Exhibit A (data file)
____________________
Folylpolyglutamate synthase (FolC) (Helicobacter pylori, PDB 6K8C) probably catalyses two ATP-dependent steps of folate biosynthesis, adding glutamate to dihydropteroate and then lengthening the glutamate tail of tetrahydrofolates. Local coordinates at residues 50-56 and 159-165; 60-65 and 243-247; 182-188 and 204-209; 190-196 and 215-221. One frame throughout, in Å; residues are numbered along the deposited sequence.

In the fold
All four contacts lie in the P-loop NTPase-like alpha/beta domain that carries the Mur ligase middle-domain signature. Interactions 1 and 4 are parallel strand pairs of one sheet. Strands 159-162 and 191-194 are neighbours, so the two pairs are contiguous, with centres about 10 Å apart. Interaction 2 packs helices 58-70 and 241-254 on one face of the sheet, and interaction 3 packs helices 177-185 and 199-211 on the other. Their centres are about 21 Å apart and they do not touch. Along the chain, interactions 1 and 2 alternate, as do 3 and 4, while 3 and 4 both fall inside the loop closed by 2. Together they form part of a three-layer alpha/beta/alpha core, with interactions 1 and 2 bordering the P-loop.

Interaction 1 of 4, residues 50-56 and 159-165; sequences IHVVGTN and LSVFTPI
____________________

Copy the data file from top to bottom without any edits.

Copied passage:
Folylpolyglutamate synthase (FolC) (Helicobacter pylori, PDB 6K8C) probably catalyses two ATP-dependent steps of folate biosynthesis, adding glutamate to dihydropteroate and then lengthening the glutamate tail of tetrahydrofolates. Local coordinates at residues 50-56 and 159-165; 60-65 and 243-247; 182-188 and 204-209; 190-196 and 215-221. One frame throughout, in Å; residues are numbered along the deposited sequence.

In the fold
All four contacts lie in the P-loop NTPase-like alpha/beta domain that carries the Mur ligase middle-domain signature. Interactions 1 and 4 are parallel strand pairs of one sheet. Strands 159-162 and 191-194 are neighbours, so the two pairs are contiguous, with centres about 10 Å apart. Interaction 2 packs helices 58-70 and 241-254 on one face of the sheet, and interaction 3 packs helices 177-185 and 199-211 on the other. Their centres are about 21 Å apart and they do not touch. Along the chain, interactions 1 and 2 alternate, as do 3 and 4, while 3 and 4 both fall inside the loop closed by 2. Together they form part of a three-layer alpha/beta/alpha core, with interactions 1 and 2 bordering the P-loop.

Interaction 1 of 4, residues 50-56 and 159-165; sequences IHVVGTN and LSVFTPI